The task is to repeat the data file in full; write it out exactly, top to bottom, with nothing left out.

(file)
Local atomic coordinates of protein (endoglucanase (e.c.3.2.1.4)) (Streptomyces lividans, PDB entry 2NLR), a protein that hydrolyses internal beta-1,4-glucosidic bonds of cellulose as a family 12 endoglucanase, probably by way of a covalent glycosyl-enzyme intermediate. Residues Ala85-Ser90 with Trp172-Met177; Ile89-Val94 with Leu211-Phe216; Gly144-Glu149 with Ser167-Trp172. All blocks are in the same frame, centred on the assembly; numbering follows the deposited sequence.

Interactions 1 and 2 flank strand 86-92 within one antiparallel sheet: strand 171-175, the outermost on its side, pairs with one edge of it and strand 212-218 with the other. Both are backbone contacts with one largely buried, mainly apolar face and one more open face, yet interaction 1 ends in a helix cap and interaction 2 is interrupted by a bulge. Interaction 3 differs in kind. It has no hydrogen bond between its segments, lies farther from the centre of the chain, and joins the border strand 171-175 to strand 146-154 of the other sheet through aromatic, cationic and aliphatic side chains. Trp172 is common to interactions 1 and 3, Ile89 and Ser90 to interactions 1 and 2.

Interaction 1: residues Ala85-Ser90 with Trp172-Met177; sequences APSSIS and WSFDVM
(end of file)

Local atomic coordinates of protein (endoglucanase (e.c.3.2.1.4)) (Streptomyces lividans, PDB entry 2NLR), a protein that hydrolyses internal beta-1,4-glucosidic bonds of cellulose as a family 12 endoglucanase, probably by way of a covalent glycosyl-enzyme intermediate. Residues Ala85-Ser90 with Trp172-Met177; Ile89-Val94 with Leu211-Phe216; Gly144-Glu149 with Ser167-Trp172. All blocks are in the same frame, centred on the assembly; numbering follows the deposited sequence.

Interactions 1 and 2 flank strand 86-92 within one antiparallel sheet: strand 171-175, the outermost on its side, pairs with one edge of it and strand 212-218 with the other. Both are backbone contacts with one largely buried, mainly apolar face and one more open face, yet interaction 1 ends in a helix cap and interaction 2 is interrupted by a bulge. Interaction 3 differs in kind. It has no hydrogen bond between its segments, lies farther from the centre of the chain, and joins the border strand 171-175 to strand 146-154 of the other sheet through aromatic, cationic and aliphatic side chains. Trp172 is common to interactions 1 and 3, Ile89 and Ser90 to interactions 1 and 2.

Interaction 1: residues Ala85-Ser90 with Trp172-Met177; sequences APSSIS and WSFDVM